The purpose of this paper is to demonstrate my act of kindness toward other people. The act involved giving gifts of books and warm cloths to children’s home. My act of kindness was based on this assignment. However, I realized that giving to others is a form of individual social responsibility. It gave me a sense of pleasure that I had done something useful for the deprived members of society. Although, my act of kindness was based on the need to meet my assignment expectations, it instilled the desire in me to continue with such acts because of the sense of responsibility and pleasure I derived from it.
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The respective roles of altruism, personal and professional social responsibility, and codependency
I have believed in altruism. This is an act of selflessness with no expectation or favors in return (Warneken & Tomasello, 2009). Acts of altruism are authentic and demonstrate selflessness when acting for the benefits of others. On the other hand, personal and professional social responsibility involves actions that benefit a given segment of society.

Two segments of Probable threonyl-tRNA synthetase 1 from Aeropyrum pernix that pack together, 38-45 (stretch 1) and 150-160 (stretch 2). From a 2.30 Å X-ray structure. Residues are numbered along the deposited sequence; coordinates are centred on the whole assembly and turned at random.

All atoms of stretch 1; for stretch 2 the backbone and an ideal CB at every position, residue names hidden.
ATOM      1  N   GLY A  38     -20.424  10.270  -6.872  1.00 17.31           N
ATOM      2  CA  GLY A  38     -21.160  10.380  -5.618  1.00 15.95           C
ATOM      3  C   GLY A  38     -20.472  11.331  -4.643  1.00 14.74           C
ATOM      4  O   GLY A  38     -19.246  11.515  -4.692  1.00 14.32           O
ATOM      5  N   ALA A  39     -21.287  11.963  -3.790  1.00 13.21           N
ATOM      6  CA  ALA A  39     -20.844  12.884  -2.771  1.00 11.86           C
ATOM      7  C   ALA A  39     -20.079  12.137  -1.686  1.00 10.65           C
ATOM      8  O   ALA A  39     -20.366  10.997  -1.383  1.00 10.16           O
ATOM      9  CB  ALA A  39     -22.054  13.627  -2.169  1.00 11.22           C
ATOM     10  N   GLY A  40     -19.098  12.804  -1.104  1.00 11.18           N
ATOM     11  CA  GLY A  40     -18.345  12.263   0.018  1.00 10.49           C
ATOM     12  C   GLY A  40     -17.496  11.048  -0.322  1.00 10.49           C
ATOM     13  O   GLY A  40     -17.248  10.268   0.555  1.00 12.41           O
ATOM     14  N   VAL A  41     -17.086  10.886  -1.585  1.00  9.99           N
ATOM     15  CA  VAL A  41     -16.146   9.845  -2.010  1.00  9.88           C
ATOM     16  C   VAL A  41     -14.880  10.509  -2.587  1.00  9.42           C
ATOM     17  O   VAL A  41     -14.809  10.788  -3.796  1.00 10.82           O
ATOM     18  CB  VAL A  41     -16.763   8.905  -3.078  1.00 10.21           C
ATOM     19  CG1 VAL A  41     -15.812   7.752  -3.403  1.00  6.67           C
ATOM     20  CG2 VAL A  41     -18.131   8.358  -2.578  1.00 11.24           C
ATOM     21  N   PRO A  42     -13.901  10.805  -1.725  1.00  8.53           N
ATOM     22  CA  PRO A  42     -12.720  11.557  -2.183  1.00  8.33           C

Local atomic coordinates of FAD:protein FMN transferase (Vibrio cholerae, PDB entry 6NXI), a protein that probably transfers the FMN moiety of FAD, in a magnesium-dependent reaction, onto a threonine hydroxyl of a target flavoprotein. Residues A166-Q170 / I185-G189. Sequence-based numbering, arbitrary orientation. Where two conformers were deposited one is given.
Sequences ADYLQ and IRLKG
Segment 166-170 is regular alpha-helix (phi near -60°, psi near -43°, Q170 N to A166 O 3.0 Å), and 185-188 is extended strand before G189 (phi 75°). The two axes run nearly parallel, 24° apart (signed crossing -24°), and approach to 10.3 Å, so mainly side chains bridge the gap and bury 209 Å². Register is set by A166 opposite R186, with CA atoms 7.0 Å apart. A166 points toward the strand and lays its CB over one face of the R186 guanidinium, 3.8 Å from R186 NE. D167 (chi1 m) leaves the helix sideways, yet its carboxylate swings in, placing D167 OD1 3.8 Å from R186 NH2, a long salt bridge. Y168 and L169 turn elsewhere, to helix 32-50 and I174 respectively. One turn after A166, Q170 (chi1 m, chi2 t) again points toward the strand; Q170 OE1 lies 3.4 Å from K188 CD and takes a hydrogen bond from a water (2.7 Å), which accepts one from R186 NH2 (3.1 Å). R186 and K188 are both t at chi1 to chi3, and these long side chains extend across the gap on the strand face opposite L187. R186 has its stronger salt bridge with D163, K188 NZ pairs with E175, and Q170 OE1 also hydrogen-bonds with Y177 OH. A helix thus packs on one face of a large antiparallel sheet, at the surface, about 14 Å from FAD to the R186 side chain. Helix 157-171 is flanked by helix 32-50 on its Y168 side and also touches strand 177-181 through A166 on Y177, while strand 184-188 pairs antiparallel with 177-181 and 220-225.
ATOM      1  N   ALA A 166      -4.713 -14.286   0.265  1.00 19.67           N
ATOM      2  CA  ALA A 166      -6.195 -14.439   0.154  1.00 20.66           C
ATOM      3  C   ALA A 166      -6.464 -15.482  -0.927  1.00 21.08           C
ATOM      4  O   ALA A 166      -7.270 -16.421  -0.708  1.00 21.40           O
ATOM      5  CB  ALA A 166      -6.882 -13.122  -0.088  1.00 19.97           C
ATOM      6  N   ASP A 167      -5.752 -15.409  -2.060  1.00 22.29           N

Codependency shows a relationship of mutual needs. Codependency is an act of emotional and behavioral elements in which a person feels needed by other people with challenges. It is a means of seeking for self-fulfillment outside self.
Based on these observations, it is clear that altruism is not common in people. However, personal and professional social responsibility is often done. The desire to engage in social responsibility may not always be driven by altruism. Instead, it may be an obligation to meet certain needs in society. An individual may engage in codependent acts because of the mutual needs or the desire to fulfill mutual relationships with the other party.
I was engaged in individual social responsibility because of the requirements for this assignment. My acts of kindness were not driven by altruism. Thus, it is evident that acting for others’ good is a rear phenomenon that can hardly be found in people.
Application of altruism to psychology or psychological principles